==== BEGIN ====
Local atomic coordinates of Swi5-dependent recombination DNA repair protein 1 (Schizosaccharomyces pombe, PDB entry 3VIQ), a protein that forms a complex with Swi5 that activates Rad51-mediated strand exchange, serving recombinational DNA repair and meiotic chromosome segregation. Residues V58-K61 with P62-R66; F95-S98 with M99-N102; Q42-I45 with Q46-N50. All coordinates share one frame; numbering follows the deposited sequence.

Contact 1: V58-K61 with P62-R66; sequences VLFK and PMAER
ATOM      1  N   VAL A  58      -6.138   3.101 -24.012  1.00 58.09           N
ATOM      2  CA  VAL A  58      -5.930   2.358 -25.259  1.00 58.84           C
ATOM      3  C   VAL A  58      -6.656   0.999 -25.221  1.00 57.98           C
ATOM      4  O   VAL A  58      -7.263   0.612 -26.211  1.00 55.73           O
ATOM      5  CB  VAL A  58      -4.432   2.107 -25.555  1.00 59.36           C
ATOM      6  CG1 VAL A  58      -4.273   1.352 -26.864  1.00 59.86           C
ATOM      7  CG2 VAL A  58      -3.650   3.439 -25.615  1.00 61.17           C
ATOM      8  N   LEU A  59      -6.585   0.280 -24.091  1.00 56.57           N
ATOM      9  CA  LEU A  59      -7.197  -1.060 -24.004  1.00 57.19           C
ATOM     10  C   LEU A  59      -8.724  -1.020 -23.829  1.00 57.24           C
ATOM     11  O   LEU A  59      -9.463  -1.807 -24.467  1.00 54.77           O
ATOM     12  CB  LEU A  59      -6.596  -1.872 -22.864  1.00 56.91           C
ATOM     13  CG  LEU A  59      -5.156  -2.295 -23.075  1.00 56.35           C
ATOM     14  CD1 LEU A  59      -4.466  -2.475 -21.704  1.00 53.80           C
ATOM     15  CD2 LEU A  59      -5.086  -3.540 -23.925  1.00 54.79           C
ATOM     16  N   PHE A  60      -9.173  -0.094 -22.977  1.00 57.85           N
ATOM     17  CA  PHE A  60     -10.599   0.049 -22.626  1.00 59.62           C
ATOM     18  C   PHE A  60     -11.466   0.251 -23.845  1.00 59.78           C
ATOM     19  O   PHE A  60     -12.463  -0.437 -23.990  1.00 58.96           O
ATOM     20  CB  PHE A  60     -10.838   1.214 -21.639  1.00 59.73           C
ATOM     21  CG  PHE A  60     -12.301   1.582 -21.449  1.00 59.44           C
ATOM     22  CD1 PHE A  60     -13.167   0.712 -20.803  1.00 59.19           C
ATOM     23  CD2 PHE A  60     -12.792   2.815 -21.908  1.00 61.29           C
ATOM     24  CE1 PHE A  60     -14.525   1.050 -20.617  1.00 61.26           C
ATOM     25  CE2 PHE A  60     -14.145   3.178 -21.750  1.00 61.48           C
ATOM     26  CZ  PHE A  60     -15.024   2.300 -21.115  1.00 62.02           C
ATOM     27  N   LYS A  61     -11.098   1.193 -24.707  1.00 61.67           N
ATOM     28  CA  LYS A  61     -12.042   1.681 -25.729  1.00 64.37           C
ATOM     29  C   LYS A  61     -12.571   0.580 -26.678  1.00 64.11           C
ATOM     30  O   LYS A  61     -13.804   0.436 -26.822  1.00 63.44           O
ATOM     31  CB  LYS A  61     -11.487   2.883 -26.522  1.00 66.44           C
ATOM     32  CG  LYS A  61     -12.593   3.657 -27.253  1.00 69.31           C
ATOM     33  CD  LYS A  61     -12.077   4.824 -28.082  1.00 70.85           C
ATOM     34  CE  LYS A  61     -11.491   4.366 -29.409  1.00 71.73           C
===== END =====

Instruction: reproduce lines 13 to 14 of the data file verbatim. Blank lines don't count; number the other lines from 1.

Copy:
ATOM     11  O   LEU A  59      -9.463  -1.807 -24.467  1.00 54.77           O
ATOM     12  CB  LEU A  59      -6.596  -1.872 -22.864  1.00 56.91           C